Defending the State Texas Military Enlistment
Looking back upon the Civil War crisis, A. W. Sparks, who served in Ross's Brigade, Texas Cavalry, commented that he had no choice but to fight for Texas. Texas was “the home of my mother, the pride of my father, the guardian of my sister and the home of my boyhood.” Therefore, “right or wrong, I fought for Texas, and could see no honorable course for Texas men but to stake their lives, their liberty, their all for Texas.” Sparks represented the general sentiment of many Texans who went off to fight during the Civil War crisis. 1.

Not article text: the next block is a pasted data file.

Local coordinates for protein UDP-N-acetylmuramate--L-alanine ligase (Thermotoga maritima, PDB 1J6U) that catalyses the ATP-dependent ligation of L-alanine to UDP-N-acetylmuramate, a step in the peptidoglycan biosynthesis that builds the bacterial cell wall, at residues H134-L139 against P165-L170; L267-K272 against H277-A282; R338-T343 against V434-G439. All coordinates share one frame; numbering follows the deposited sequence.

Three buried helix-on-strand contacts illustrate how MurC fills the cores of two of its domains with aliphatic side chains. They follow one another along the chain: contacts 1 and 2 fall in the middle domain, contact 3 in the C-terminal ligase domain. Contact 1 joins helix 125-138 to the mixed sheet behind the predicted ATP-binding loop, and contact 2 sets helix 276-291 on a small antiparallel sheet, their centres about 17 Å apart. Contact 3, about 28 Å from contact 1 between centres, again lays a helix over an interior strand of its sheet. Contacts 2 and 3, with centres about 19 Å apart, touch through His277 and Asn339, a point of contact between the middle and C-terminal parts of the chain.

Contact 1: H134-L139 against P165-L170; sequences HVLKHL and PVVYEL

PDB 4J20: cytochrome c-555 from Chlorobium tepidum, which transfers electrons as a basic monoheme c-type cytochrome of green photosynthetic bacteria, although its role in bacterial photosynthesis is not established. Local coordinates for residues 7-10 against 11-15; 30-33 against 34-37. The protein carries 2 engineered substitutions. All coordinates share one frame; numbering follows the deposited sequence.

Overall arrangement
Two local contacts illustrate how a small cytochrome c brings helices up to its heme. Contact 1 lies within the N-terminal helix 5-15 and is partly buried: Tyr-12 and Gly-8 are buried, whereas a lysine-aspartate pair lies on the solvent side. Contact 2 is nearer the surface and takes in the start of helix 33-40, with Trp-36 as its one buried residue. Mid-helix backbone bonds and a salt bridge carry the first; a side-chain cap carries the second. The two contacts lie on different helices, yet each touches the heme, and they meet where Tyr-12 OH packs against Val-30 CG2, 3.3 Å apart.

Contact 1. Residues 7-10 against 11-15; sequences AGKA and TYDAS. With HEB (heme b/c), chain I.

On April 12, 1861, the American Civil War began with the firing on Fort Sumter, South Carolina. Three days later, Union president Abraham Lincoln called for seventy-five thousand militiamen to enter federal service. Confederate president Jefferson Davis followed by calling for one hundred thousand volunteers. The initial frenzy and excitement of war led many Northern and Southern men to enlist in the Union and Confederate armies. Historians examining military enlistment during the American Civil War generally focus on the actual numbers of men who fought. One century ago, Thomas L. Livermore published the most comprehensive study on the number of men who fought and died in the American Civil War. Livermore estimates that 1,082,119 men were mobilized for Confederate service. Subsequent studies generally rely on or refute to an extent this finding. For example, James McPherson posits that approximately 900,000 men enrolled in Confederate service, and Joseph Harsh has recently argued that the Confederate manpower pool consisted of approximately 1,200,000 men of which 950,000 were mobilized for service. The problem with Livermore's study and subsequent studies, however, is that they do not take into account the numbers of Southern men who often fought for the same “cause” but served instead in state militias. Furthermore, this emphasis on the numbers is rooted____________________